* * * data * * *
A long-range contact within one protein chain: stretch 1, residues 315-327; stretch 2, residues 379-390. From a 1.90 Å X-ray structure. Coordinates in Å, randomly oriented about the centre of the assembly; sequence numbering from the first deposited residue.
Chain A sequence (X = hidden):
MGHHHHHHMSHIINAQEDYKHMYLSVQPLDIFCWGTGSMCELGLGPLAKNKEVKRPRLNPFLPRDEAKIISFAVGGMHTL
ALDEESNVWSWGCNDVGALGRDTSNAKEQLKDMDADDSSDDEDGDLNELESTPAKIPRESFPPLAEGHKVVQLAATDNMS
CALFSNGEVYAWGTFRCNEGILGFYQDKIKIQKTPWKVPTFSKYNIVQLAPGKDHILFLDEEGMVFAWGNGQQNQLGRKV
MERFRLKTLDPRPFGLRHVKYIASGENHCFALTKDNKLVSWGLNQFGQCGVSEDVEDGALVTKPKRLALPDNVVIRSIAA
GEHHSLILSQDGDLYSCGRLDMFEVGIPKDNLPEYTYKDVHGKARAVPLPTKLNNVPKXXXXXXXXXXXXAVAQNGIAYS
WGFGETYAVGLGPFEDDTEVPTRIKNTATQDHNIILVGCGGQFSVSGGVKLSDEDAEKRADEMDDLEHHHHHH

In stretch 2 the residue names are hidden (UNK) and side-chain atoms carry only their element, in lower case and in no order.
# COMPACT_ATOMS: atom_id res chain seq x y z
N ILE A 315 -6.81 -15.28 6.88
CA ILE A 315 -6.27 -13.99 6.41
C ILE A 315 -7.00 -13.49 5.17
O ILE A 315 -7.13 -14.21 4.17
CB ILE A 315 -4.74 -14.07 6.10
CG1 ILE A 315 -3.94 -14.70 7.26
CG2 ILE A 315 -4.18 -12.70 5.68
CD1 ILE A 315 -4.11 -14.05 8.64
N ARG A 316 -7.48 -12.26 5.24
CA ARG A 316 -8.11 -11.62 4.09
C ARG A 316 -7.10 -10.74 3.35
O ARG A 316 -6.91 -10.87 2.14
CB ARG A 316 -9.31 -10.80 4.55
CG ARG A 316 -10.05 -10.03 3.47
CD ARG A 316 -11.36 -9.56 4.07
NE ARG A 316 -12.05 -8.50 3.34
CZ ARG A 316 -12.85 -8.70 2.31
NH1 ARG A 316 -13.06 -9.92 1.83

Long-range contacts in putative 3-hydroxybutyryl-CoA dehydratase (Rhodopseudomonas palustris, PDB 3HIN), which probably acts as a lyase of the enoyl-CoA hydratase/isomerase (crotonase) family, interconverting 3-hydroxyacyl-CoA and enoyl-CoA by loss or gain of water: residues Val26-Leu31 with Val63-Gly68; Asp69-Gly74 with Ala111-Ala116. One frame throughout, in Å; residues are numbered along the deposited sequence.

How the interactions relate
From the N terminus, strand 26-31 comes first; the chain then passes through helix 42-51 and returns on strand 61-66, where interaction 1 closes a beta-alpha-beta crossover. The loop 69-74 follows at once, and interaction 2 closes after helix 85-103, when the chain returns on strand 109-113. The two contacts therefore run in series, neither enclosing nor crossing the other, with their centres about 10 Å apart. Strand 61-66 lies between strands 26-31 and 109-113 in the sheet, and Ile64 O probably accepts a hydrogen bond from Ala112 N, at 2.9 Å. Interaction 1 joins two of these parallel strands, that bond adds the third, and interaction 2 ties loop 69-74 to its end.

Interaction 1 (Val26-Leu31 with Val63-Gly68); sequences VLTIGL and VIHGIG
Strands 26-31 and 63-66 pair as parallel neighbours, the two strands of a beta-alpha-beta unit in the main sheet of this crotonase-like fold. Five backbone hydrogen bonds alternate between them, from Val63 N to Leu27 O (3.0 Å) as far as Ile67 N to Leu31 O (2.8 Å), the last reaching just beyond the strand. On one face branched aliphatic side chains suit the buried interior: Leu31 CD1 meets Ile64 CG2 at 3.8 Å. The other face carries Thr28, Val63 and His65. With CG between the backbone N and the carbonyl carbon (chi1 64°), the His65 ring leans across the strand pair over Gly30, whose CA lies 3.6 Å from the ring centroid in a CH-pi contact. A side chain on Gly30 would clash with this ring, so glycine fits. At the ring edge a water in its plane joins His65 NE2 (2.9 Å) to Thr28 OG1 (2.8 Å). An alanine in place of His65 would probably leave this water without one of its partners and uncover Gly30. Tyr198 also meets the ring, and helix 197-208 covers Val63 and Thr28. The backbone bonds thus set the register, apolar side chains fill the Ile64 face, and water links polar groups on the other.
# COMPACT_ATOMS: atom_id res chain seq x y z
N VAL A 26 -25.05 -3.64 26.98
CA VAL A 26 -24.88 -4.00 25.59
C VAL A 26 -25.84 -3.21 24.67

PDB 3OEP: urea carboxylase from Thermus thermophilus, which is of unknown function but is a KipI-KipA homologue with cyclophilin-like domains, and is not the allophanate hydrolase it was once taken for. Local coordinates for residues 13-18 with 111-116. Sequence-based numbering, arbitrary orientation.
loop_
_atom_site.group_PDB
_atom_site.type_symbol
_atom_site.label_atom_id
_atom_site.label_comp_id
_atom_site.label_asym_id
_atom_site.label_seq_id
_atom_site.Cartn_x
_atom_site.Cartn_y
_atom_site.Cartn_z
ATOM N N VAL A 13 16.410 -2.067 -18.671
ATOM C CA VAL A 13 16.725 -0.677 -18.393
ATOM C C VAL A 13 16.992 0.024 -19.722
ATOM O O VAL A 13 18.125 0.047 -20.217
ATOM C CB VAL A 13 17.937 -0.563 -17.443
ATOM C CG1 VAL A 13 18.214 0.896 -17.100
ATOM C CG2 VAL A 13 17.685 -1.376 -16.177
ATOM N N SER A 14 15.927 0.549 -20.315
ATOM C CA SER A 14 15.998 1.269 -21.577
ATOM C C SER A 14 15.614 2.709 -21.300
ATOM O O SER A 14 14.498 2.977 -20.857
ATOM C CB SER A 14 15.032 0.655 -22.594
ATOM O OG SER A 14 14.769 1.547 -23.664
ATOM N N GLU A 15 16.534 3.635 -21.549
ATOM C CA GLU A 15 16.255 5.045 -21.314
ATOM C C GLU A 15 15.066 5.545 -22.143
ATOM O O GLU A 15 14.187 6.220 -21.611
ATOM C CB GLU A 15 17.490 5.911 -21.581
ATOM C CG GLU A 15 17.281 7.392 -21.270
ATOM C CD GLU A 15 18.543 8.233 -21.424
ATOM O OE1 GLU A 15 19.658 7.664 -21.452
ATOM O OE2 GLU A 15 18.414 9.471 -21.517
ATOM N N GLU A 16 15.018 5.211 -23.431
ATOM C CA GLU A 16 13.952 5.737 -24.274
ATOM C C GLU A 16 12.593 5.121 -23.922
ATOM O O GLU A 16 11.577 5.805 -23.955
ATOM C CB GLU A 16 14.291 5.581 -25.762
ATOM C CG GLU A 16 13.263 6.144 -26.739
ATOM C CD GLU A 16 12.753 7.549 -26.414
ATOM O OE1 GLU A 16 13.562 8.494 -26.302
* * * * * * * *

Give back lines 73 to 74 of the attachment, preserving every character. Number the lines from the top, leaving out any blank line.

ATOM C C GLU A 16 12.593 5.121 -23.922
ATOM O O GLU A 16 11.577 5.805 -23.955